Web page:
I agree that we should think about the points outlined in this article, and many of us were already doing so. I do not agree that Sully is not a hero. The article seems to suggest that all pilots are trained for events such as this; therefore they are all equally qualified. That’s simply not true. Sully’s dedication to his profession and his commitment to excellence are the reasons he successfully parked the plane in the Hudson. Whether or not he is a hero as a pilot we can debate. His dedication and commitment to his profession and never-ending work on safety in aviation are what warrant hero status. We just didn’t know about it until the incident.

  5. Tom

    This guy IS a hero. Not for the simple reason that he landed an airliner dead stick on the Hudson, and everyone survived – a feat that’s never been done before, as far as I know. He’s a hero because he dedicated his life to the perfection of his craft. Decades spent studying for a situation that lasted three minutes.
    We’re told that all commercial pilots are well trained, all are experienced and dedicated. Yet we know that people are people, and some better than others. Would the outcome have been the same if instead of Sully, we had Joe Pilot, who was just average? I think not.
    Looking at this clinically, it’s clear that the issue is not procedures, policies, or systems, the issue is people. Putting the focus on the person, giving the credit to the individual, is EXACTLY what we should be doing. The FAA didn’t land that plane, nor did Continental Airlines. This was not the success of a policy, or a committee, or a task force. It was one guy, who worked harder than he had to, and did more than he had to, for years.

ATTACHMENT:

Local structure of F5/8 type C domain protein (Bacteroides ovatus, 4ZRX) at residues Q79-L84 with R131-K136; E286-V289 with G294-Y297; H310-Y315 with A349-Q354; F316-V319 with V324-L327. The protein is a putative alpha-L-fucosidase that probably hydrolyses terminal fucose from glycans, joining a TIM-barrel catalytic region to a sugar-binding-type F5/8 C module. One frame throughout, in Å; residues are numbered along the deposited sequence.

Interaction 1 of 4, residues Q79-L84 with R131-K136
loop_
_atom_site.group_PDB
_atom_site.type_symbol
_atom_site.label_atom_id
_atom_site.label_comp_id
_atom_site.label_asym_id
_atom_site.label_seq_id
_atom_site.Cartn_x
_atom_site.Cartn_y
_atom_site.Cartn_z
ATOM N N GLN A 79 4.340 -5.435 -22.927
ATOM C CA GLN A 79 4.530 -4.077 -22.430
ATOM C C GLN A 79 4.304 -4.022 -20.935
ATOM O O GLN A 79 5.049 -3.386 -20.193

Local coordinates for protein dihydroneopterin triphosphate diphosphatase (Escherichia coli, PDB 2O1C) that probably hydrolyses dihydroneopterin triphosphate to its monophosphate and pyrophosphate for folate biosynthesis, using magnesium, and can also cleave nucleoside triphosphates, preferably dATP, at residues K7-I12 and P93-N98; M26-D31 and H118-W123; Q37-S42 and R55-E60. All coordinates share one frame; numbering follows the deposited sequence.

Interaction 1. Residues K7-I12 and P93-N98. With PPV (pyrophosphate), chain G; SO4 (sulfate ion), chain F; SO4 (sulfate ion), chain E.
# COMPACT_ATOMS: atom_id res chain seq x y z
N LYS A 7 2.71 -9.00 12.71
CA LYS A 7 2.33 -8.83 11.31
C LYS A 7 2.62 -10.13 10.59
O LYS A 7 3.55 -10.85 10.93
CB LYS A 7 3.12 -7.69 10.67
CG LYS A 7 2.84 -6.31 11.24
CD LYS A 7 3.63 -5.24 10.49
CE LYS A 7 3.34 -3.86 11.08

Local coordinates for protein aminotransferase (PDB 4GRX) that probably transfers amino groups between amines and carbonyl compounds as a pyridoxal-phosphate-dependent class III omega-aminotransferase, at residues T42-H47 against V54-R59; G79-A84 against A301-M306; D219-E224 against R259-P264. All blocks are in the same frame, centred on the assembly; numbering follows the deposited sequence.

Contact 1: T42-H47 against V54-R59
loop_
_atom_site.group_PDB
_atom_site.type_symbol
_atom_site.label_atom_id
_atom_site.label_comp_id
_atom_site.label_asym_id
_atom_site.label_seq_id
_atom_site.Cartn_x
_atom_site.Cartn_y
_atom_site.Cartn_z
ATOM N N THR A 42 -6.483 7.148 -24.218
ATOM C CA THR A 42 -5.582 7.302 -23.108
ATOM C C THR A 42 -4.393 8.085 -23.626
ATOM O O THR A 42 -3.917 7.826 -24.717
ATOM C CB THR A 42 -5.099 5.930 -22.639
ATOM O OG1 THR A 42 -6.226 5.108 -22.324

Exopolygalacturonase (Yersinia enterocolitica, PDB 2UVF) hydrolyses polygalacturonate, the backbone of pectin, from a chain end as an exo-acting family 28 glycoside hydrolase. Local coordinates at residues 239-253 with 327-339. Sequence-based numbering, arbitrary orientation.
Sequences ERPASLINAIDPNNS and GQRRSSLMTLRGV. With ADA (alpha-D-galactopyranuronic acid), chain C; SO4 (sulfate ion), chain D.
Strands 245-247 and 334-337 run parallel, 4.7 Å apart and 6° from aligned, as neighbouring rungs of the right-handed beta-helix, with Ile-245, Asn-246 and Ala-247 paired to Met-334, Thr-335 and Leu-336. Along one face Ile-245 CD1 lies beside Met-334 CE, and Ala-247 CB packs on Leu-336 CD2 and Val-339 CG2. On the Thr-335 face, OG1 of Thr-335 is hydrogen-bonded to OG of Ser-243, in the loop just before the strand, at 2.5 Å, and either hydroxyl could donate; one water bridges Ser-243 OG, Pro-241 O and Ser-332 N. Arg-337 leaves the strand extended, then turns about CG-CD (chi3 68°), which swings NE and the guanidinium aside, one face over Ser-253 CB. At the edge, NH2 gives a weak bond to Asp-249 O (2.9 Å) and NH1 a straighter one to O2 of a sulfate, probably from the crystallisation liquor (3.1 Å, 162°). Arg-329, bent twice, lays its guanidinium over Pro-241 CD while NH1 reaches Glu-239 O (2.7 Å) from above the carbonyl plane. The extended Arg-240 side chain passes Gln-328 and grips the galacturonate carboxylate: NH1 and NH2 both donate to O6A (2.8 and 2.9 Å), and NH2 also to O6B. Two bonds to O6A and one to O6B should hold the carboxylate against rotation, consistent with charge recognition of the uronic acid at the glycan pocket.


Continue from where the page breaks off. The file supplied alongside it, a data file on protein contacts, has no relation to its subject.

6. Jeanne Leblanc

    Thanks for writing. I don’t think we’re in so much disagreement as you imagine. Whether Sullenberger is a hero is, to my mind, mainly a semantic point. Some of his admirers seem to get enraged if you point out that he wasn’t put in a position to display heroics but to display consummate skill. But it’s not important what you call him — he’s clearly a great pilot.
    Anyway, if his skill (or heroics, if you prefer) was the most salient factor in the survival of the passengers, then the policies we need to look at are the ones about attracting, training and retaining pilots like him. You’re not going to get the best pilots you can possibly get if you start off paying them $18,000 a year.
    There’s no reason you can’t both love the guy and learn from what he did.